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In an 1865 letter to the New York Times, an anonymous writer explained in better terms than anyone today could why the young Territory of Idaho was worth more than just “passing notice” as a mining jurisdiction.

“Her bosom teems with rich lodes of silver-bearing quartz of incalculable value, before which the mines of Spanish America pale,” the author of the letter wrote.

What the author so poetically pointed out about Idaho in 1865 remains true today. Even 153 years later, Idaho’s mineral wealth remains world class. The difference between now and then, however, is that today the state is also home to world-class modern mining infrastructure to match that wealth.

Idaho remains a prime mining jurisdiction, and as such mining continues to be a cornerstone of Idaho’s economy as well as its history. The state is ranked as the 28th best mining jurisdiction in the world for investment attractiveness, according to the latest Fraser Institute rankings, and has consistently been in the top 10 for American jurisdictions.

Idaho’s mining industry

It’s not an exaggeration to say that the state of Idaho exists as it is today because of its mining industry. The first exploration initiatives began in 1860, and the gold rush from 1863 to 1866 is what put the territory on the map; Idaho produced as much as 19 percent of US gold during that time. Mining is the state’s oldest industry and its strength was largely what drove Idaho to be admitted to the Union in 1890.

Currently, Idaho’s state government is doing what it takes to retain the mining strength that made the state what it is. Benjamin Davenport, executive vice president of the Idaho Mining Association, told INN that policy makers in the state have taken a pragmatic approach to regulation of mining and other industries. This approach includes tax incentives as a means of encouraging rural jobs.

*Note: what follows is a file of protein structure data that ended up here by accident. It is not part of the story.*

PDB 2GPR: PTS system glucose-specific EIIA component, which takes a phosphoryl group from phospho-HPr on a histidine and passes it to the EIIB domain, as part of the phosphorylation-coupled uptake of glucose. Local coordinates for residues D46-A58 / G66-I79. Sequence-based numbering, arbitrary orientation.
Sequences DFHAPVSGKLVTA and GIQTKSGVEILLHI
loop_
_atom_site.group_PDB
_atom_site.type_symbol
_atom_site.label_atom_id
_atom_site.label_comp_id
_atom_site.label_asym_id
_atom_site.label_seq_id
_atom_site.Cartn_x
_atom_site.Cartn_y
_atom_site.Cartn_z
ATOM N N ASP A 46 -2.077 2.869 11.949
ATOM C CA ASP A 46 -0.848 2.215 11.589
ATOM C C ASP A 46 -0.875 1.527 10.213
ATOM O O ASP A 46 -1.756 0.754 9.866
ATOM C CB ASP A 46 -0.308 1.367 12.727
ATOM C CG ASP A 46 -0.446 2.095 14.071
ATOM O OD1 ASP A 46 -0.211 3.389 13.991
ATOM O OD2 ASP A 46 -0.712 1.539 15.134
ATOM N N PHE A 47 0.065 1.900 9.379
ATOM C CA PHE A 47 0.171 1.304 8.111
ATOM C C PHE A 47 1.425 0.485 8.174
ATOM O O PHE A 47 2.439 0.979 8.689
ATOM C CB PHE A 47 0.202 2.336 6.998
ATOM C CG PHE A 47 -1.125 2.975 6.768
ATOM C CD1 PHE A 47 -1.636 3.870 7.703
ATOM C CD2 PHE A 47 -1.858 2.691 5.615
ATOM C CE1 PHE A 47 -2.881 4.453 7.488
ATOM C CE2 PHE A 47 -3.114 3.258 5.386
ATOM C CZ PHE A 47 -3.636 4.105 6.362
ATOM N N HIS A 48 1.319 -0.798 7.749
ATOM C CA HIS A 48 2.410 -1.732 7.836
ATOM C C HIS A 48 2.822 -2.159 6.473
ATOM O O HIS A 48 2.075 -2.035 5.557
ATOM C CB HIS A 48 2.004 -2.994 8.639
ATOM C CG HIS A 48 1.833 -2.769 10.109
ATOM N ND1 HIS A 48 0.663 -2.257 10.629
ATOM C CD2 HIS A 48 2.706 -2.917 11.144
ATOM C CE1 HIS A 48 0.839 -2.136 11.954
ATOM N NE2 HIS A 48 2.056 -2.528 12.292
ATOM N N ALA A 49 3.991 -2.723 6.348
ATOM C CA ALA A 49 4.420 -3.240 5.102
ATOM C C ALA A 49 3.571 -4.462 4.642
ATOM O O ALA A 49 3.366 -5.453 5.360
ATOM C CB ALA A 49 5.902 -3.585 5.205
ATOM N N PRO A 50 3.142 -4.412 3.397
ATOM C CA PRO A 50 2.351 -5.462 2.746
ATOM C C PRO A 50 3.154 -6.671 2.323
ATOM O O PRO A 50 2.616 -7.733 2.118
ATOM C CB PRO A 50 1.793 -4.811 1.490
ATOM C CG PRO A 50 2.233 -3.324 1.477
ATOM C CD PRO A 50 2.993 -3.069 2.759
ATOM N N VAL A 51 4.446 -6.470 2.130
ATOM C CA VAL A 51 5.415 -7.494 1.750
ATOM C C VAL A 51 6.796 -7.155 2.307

For example, the state offers a 100-percent exemption for the sale of equipment and raw materials used directly in manufacturing, processing, mining, fabrication or logging operations, and another exemption on utilities and industrial fuels. Additionally, the Governor’s Office of Energy and Mineral Resources serves to help mining companies navigate the regulatory framework and lays out the job creation incentives that the state has made available.

Like other US jurisdictions, the permitting process in Idaho does take some time, but according to Davenport the process is far from insurmountable and the door to mining operation in the state is comparatively wide open.

“In Idaho you will find an open-door government that is interested in ‘getting to yes’ on a project. The leadership in our state knows what it takes to get projects off the ground and will work with industry to find the right path forward,” he commented. “As long as the mining is done responsibly with the financial assurances in place, our state will continue to welcome industry with open arms.”

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